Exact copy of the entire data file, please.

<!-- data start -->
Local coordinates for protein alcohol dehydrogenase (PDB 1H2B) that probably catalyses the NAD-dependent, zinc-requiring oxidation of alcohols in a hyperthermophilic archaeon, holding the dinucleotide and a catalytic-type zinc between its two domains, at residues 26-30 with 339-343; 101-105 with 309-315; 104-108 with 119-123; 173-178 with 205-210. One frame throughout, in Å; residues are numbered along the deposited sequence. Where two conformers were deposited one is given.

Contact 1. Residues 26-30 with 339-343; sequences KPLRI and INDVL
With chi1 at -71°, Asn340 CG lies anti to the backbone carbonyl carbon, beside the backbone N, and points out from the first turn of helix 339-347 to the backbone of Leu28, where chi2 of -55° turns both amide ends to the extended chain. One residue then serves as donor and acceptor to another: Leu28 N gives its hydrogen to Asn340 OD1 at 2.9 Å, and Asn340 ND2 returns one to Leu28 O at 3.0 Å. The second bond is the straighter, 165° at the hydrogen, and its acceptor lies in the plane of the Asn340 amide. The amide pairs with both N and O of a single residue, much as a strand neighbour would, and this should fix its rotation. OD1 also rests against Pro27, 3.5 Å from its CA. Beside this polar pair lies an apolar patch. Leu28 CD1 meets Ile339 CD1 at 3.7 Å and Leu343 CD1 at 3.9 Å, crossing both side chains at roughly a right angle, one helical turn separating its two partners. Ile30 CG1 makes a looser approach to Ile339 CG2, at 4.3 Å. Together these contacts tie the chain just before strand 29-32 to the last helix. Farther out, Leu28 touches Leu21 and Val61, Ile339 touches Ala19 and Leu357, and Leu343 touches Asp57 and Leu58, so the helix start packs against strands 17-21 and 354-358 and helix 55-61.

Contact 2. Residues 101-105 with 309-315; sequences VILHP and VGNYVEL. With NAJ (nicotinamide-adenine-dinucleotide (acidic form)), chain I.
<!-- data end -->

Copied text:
Local coordinates for protein alcohol dehydrogenase (PDB 1H2B) that probably catalyses the NAD-dependent, zinc-requiring oxidation of alcohols in a hyperthermophilic archaeon, holding the dinucleotide and a catalytic-type zinc between its two domains, at residues 26-30 with 339-343; 101-105 with 309-315; 104-108 with 119-123; 173-178 with 205-210. One frame throughout, in Å; residues are numbered along the deposited sequence. Where two conformers were deposited one is given.

Contact 1. Residues 26-30 with 339-343; sequences KPLRI and INDVL
With chi1 at -71°, Asn340 CG lies anti to the backbone carbonyl carbon, beside the backbone N, and points out from the first turn of helix 339-347 to the backbone of Leu28, where chi2 of -55° turns both amide ends to the extended chain. One residue then serves as donor and acceptor to another: Leu28 N gives its hydrogen to Asn340 OD1 at 2.9 Å, and Asn340 ND2 returns one to Leu28 O at 3.0 Å. The second bond is the straighter, 165° at the hydrogen, and its acceptor lies in the plane of the Asn340 amide. The amide pairs with both N and O of a single residue, much as a strand neighbour would, and this should fix its rotation. OD1 also rests against Pro27, 3.5 Å from its CA. Beside this polar pair lies an apolar patch. Leu28 CD1 meets Ile339 CD1 at 3.7 Å and Leu343 CD1 at 3.9 Å, crossing both side chains at roughly a right angle, one helical turn separating its two partners. Ile30 CG1 makes a looser approach to Ile339 CG2, at 4.3 Å. Together these contacts tie the chain just before strand 29-32 to the last helix. Farther out, Leu28 touches Leu21 and Val61, Ile339 touches Ala19 and Leu357, and Leu343 touches Asp57 and Leu58, so the helix start packs against strands 17-21 and 354-358 and helix 55-61.

Contact 2. Residues 101-105 with 309-315; sequences VILHP and VGNYVEL. With NAJ (nicotinamide-adenine-dinucleotide (acidic form)), chain I.